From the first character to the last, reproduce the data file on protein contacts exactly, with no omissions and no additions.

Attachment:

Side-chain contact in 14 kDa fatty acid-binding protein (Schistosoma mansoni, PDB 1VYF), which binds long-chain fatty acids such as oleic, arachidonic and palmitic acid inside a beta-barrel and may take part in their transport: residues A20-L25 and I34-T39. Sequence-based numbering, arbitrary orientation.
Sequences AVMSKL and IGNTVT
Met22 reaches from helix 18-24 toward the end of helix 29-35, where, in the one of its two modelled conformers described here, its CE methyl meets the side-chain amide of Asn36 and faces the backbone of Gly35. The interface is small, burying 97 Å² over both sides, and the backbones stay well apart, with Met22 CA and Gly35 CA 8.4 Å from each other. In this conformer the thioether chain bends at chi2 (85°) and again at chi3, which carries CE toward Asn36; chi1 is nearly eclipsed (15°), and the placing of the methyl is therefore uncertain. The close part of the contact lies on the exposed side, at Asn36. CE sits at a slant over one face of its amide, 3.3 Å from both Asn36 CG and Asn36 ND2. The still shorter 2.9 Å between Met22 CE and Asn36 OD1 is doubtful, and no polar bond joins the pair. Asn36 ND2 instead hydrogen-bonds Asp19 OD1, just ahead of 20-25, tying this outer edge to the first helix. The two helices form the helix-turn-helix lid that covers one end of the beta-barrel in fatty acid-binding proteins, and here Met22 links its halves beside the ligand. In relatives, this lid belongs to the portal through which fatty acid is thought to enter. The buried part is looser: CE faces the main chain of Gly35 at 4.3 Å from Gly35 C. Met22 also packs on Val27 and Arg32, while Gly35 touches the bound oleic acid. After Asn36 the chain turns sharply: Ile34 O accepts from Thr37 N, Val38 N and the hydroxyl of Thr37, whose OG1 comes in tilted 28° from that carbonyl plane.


Side-chain contact in 14 kDa fatty acid-binding protein (Schistosoma mansoni, PDB 1VYF), which binds long-chain fatty acids such as oleic, arachidonic and palmitic acid inside a beta-barrel and may take part in their transport: residues A20-L25 and I34-T39. Sequence-based numbering, arbitrary orientation.
Sequences AVMSKL and IGNTVT
Met22 reaches from helix 18-24 toward the end of helix 29-35, where, in the one of its two modelled conformers described here, its CE methyl meets the side-chain amide of Asn36 and faces the backbone of Gly35. The interface is small, burying 97 Å² over both sides, and the backbones stay well apart, with Met22 CA and Gly35 CA 8.4 Å from each other. In this conformer the thioether chain bends at chi2 (85°) and again at chi3, which carries CE toward Asn36; chi1 is nearly eclipsed (15°), and the placing of the methyl is therefore uncertain. The close part of the contact lies on the exposed side, at Asn36. CE sits at a slant over one face of its amide, 3.3 Å from both Asn36 CG and Asn36 ND2. The still shorter 2.9 Å between Met22 CE and Asn36 OD1 is doubtful, and no polar bond joins the pair. Asn36 ND2 instead hydrogen-bonds Asp19 OD1, just ahead of 20-25, tying this outer edge to the first helix. The two helices form the helix-turn-helix lid that covers one end of the beta-barrel in fatty acid-binding proteins, and here Met22 links its halves beside the ligand. In relatives, this lid belongs to the portal through which fatty acid is thought to enter. The buried part is looser: CE faces the main chain of Gly35 at 4.3 Å from Gly35 C. Met22 also packs on Val27 and Arg32, while Gly35 touches the bound oleic acid. After Asn36 the chain turns sharply: Ile34 O accepts from Thr37 N, Val38 N and the hydroxyl of Thr37, whose OG1 comes in tilted 28° from that carbonyl plane.